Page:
Despite being poor, this progressive farmer distributes advanced seeds free of cost

Private seed companies want to acquire the rights over high-yield seeds developed by Pratap Singh Raghuvanshi, but he wants to give his seeds, free-of-cost, either to the farmers, or the government

Manish Mishra
Associate Editor| Updated: Last updated on February 20th, 2020,

When a farmer is in debt and his land is mortgaged, it is possible that the situation moves him to compromise, but farmer Pratap Singh Raghuvanshi has not put up his expertise and talent for sale to private seed companies.

A resident of Tadiya village of Varanasi, progressive farmer Prakash Singh Raghuvanshi has developed several advanced seeds from his consistent efforts and experiments. These seeds cope well in the prevalent climate change and are distributed free of cost by Raguvanshi who also gives training in seed development.

“Life is fickle so I want that my technique reaches and benefits people. My two seeds have been patented, so numerous seed companies are after me to hand them over the seed rights, but the seeds developed by me shall always serve the farmers. If the government provides support, I will give them for free,” said Raghuvanshi over the phone.

Prakash Singh Raghuvanshi has been awarded numerous times by the President for developing high-yield local varieties of wheat, paddy, mustard, arhar, etc. His enterprise is also supported by the National Innovation Foundation.

Advising the farmers who are distraught at the rising input costs and less profit, Raghuvanshi said: “Farmers should form a group and market the seeds. Farmer should make his own seeds and put his own price on it. Many farmers are doing so. Once the farmer earns a decent livelihood, he would ever turn to any other employment.”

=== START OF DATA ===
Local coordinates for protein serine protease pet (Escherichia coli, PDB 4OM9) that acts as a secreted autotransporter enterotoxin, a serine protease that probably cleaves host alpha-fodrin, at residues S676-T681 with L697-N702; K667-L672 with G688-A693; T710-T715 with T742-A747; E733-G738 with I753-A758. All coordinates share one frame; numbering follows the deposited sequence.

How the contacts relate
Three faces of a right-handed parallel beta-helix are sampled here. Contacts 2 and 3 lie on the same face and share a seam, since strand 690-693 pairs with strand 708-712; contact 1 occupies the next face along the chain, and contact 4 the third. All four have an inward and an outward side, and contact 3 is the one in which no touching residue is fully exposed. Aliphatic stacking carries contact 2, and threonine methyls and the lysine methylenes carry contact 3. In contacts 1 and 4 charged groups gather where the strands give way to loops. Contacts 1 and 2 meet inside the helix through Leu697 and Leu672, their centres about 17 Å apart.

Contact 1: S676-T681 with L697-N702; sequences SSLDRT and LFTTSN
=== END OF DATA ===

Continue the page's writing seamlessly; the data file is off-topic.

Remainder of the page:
The seeds developed by this progressive farmer are named beginning with the word ‘Kudrat’ (nature) as he believes that it has been the nature’s blessings to him

Losing his vision to some disease in the beginning, farmer Raghuvanshi had to give up formal education after class IX, but he somehow managed to continue his farming experimentations on fields. Sharing about his journey of advance farming, he said: “During Class X exams, three papers went very well, but thereafter I couldn’t sit for anymore and so had to give up studies. From there I moved to farming and began experimenting.”

The way Raghuwanshi has inherited his love of farming, he wishes to see his two sons also become progressive farmers. He has even begun training his grandson in farming.

“My father was a primary school teacher but was engaged in advanced farming. He used to mingle with the people from the agricultural university or with farmers doing advanced farming. It was his interest to bring newer seeds and methods to farming. Seeing him, I also developed this desire to do something new in farming,” informed Raghuvanshi. “I have lost 70% of my vision, now my elder son has learned everything and it is he who does further experiments. I even take my grandson to the fields. He is also learning to farm,” he added.  

The seeds developed by this progressive farmer are named beginning with the word ‘Kudrat’ (nature) as he believes that it has been the nature’s blessings to him.

Prakash Singh Raghuvanshi was awarded by the former president APJ Abdul Kalam for his research on farming

To every farmer who comes to his house, Prakash Singh Raghuvanshi gives out the seeds that he has developed, absolutely free of cost. He advises the farmers to make their own seeds and sell them while he does the same.

While today’s youth is averse to adopt farming as an occupation, Raghuvanshi has trained his entire family to become farmers. “I would never suggest my children to opt for any other profession. I would tell every child of each farmer of this country to do organic farming,” declared Raghuvanshi.

In 2019, President Ramnath Kovind has awarded farmer Prakash Singh Raghuvanshi with a Life Time Achievement Award. Raghuvanshi had also been to Lal Bahadur Shashtri Training Academy in order to train the future IAS officers. 

There has been a huge contribution of his wife in Raghuvanshi’s life. Talking about her he said: “When I used to procure seeds from outside, she used to take of it all. She wished to open up a training centre. She used to say that if I would teach others my knowledge would continue to spread. But she is no more. Her treatment has also put us under great debt.”